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Mapping Literature: Towards a Geography of Fiction

  • Barbara Piatti
  • Hans Rudolf Bär
  • Anne-Kathrin Reuschel
  • Lorenz Hurni
  • William Cartwright
Part of the Lecture Notes in Geoinformation and Cartography book series (LNGC)

Abstract

Modern cartography has the ability to map almost any phenomenon for which spatial relationships are of primary relevance. While existing cartographic products cover already an enormous variety of topics, the visualisation of ‘other’ geographies gains more and more attention. These other geographies may not accord to the ‘normal’ spaces usually mapped, hence cartography is both challenged and forced to find uncommon solutions. Literature and its fictional spaces might serve as a fi ne example (but one could also think of soundscapes or emotions). Doubtlessly, the realm of fiction is defined by different ‘rules’ to the geography that cartography customarily addresses. This paper deals with two main questions: Firstly, how to map narratives and their complex spatial structure? Secondly, what do we achieve by mapping literature? By searching for some (provisional) answers, the horizon of a promising interdisciplinary research field – a future literary geography – becomes visible.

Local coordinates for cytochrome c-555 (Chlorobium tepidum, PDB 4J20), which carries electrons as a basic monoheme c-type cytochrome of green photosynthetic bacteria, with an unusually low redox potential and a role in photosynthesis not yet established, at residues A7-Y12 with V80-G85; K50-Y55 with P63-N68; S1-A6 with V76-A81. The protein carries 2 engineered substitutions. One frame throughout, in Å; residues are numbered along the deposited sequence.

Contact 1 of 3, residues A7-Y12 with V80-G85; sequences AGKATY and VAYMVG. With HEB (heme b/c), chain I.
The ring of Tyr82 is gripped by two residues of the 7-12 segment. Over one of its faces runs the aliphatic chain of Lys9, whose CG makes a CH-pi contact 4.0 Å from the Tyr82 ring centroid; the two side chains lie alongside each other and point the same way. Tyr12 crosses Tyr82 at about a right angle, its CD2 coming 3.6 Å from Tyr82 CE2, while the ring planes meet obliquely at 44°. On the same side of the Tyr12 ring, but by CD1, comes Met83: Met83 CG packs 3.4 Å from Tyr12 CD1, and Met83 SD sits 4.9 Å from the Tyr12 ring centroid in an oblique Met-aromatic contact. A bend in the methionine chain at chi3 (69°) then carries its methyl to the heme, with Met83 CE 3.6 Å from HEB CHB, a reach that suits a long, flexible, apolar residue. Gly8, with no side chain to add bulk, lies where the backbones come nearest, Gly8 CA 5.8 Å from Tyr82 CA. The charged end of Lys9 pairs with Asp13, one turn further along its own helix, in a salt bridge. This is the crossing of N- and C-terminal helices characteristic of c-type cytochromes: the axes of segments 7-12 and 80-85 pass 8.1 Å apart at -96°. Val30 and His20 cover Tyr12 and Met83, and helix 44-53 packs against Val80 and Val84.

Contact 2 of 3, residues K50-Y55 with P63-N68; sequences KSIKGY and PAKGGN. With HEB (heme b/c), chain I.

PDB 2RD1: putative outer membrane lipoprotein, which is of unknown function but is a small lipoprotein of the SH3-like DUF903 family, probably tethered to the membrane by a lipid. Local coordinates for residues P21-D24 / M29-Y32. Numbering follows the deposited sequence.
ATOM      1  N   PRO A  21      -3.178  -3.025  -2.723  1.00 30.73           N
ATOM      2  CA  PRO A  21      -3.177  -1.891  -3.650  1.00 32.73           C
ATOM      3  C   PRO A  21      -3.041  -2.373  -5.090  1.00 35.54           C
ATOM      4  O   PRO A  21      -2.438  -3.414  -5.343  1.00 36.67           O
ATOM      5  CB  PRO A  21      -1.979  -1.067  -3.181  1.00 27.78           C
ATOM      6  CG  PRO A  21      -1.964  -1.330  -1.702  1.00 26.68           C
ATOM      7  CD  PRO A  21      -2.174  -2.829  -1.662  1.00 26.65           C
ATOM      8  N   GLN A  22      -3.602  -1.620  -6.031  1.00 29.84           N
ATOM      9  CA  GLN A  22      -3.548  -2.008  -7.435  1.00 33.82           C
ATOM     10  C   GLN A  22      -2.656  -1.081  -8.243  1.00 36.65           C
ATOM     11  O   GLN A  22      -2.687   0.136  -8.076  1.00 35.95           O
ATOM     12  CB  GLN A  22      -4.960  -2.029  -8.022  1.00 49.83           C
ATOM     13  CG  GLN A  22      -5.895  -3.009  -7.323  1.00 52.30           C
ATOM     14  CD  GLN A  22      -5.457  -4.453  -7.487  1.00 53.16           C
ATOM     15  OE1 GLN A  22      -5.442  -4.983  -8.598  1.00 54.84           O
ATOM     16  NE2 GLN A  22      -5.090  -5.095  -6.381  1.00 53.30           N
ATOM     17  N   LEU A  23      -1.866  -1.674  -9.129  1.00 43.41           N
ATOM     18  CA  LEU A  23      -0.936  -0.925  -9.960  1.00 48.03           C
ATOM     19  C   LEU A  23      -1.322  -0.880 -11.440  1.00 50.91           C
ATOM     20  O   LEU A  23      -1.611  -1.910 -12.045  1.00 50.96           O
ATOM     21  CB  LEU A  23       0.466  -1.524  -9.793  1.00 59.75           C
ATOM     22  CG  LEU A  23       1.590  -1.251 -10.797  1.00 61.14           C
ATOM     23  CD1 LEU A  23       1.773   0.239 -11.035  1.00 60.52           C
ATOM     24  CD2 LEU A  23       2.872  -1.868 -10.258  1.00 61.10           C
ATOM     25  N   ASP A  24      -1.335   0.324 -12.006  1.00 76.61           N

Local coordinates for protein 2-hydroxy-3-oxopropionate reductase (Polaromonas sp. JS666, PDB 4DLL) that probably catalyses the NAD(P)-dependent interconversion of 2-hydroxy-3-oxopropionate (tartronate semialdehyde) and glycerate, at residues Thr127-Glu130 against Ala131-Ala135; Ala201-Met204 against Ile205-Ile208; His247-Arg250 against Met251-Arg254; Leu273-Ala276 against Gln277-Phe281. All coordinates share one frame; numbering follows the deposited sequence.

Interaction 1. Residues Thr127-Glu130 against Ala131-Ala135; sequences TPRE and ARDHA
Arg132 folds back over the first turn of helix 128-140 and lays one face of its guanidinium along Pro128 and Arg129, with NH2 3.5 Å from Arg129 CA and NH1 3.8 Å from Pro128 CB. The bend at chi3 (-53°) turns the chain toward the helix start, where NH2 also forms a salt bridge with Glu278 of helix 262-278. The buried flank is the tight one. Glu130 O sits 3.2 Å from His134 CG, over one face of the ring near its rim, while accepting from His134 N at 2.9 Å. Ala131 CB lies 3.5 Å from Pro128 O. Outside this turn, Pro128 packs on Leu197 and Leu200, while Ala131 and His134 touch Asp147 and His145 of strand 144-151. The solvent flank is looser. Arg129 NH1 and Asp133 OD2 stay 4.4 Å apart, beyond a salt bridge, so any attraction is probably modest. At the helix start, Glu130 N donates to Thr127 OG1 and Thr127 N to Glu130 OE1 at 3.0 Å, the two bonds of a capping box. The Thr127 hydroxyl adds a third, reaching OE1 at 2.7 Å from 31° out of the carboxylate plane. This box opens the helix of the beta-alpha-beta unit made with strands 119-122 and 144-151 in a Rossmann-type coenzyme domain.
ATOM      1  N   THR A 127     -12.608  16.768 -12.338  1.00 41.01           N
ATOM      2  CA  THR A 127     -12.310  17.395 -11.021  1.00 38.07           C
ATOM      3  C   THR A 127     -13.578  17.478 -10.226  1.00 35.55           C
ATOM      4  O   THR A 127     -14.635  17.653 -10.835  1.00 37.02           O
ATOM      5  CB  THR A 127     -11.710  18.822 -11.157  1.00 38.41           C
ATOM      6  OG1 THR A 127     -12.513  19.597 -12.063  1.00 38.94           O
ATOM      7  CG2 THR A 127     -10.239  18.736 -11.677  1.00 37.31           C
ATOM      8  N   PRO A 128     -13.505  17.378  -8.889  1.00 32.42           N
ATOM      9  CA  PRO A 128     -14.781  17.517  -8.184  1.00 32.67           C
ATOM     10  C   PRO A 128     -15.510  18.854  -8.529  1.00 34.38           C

Keywords

Single Text Textual Space Literary Geography Complex Spatial Structure Mapping Literature 
These keywords were added by machine and not by the authors. This process is experimental and the keywords may be updated as the learning algorithm improves.

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References

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Copyright information

© Springer-Verlag Berlin Heidelberg 2009

Authors and Affiliations

  • Barbara Piatti
    • 1
  • Hans Rudolf Bär
    • 1
  • Anne-Kathrin Reuschel
    • 1
  • Lorenz Hurni
    • 1
  • William Cartwright
    • 2
  1. 1.Institute of CartographyETH ZurichSwitzerland
  2. 2.School of Mathematical and Geospatial SciencesRMIT UniversityAustralia

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